• Clark Henderson

How Does Remarriage Affect Alimony in Florida?

In Florida, courts may award five types of alimony, also known as spousal support. This is money one spouse pays to another as part of a divorce decree, usually when one spouse makes significantly less money or has fewer assets than the other.

These include the following:

Temporary alimony: This is awarded when one of the parties in a divorce has an immediate need for financial support. It ends once the divorce has been finalized.

Bridge-the-gap alimony: This is short-term support meant to provide the recipient with funds for living expenses as he or she works to become self-sufficient. It usually expires within two years of the divorce.

Rehabilitative alimony: Through this alimony, a court aims to provide the support the recipient needs to seek education or training that will allow the person to eventually become self-sufficient.

Durational alimony: This alimony lasts only for the amount of time a couple was married. If two people were married for eight years, durational alimony would be limited to eight years, as well.

Permanent alimony: Although rare, there are cases in which a court may order spousal support that does not have an expiration date attached to it.

In nearly all cases, alimony will stop if the recipient gets remarried. The paying spouse can stop making payments immediately upon the date of marriage and does not have to get an additional court order to stop those payments.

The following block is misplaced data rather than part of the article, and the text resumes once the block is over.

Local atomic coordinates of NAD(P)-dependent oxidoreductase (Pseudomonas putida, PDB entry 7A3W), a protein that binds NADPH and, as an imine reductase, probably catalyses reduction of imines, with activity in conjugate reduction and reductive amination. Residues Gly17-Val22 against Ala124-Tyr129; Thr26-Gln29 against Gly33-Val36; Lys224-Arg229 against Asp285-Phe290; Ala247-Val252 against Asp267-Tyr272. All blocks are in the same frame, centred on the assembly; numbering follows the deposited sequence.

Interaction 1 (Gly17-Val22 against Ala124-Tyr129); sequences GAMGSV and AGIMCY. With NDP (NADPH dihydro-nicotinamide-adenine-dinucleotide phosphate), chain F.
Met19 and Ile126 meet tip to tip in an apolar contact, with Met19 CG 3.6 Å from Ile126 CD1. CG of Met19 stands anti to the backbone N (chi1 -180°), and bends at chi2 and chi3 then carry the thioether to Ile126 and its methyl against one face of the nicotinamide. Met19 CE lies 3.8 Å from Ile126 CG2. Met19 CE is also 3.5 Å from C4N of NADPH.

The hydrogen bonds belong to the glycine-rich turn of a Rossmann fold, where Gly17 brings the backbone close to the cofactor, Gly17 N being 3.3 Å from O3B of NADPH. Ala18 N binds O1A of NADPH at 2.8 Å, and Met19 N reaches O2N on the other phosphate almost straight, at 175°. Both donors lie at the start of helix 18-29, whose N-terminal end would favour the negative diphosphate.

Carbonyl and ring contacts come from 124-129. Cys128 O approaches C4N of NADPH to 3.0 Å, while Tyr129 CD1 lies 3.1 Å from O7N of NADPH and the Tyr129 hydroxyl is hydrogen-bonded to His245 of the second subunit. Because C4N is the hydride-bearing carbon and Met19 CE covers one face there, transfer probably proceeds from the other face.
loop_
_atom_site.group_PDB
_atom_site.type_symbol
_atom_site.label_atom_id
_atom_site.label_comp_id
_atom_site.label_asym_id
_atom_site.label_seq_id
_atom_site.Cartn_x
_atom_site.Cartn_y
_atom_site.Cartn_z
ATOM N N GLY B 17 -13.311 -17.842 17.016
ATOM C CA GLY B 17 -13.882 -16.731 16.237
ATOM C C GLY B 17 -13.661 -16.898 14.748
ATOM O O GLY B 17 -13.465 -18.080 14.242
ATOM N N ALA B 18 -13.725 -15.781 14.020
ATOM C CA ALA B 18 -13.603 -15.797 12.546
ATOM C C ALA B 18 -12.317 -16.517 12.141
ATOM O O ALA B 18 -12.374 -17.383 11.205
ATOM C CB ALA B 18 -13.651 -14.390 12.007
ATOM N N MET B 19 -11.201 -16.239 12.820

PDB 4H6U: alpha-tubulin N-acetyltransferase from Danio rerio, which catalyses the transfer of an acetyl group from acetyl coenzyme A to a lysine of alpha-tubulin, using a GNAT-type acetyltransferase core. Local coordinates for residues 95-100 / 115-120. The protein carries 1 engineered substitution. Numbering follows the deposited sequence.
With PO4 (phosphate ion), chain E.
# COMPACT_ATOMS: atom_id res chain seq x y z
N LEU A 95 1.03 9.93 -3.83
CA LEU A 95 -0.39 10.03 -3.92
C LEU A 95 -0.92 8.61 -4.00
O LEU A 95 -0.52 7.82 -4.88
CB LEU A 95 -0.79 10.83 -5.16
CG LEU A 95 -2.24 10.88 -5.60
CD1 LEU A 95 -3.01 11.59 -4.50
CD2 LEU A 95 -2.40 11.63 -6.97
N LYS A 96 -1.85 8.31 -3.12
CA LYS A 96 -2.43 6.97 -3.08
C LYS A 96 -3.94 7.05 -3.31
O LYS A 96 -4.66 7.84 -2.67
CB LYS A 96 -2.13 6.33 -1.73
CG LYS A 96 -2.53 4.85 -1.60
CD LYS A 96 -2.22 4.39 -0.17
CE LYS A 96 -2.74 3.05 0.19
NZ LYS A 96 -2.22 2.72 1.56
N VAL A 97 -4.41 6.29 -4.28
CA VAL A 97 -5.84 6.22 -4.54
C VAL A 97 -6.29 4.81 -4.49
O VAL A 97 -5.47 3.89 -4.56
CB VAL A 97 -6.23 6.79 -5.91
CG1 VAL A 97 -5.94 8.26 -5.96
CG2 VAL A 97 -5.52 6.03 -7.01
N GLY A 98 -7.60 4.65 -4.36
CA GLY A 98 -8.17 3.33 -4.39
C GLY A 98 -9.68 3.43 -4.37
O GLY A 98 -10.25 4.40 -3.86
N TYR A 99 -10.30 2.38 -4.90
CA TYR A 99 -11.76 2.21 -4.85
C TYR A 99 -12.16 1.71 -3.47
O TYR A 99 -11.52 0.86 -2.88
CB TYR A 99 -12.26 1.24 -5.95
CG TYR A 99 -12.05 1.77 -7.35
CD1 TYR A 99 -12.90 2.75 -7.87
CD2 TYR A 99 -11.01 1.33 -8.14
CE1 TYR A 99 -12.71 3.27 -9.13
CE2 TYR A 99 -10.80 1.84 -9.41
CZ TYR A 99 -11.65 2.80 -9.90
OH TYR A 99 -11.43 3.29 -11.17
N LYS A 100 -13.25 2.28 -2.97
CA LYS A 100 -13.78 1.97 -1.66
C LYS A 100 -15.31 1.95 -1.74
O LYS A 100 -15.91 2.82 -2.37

However, if the spousal support arrangement featured a lump-sum alimony payment or property transfer, the remarriage of the recipient spouse does not change this obligation. The paying spouse must provide this support no matter what.

Only a legal remarriage terminates a paying spouse’s alimony obligations automatically. Just because a couple moves in together and has a ceremony among friends and family involving an exchange of vows does not mean they are legally married. Rather, the couple must file the proper paperwork in court for the marriage to be legally binding.

Florida courts have the power to either terminate or modify alimony arrangements if the supported spouse starts living with a new partner, but will only do so after considering a variety of factors. These include whether the couple claims to be married (or life partners), the length of cohabitation, how much financial assistance the cohabitant provides the supported spouse and whether the cohabitant and supported spouse have bought any property together.

For further information on alimony laws in Florida and how remarriage affects an alimony arrangement, consult an experienced family law attorney at Oberliesen & Henderson. Call our Shalimar office today at(850) 863-0494 or contact us online to get started.

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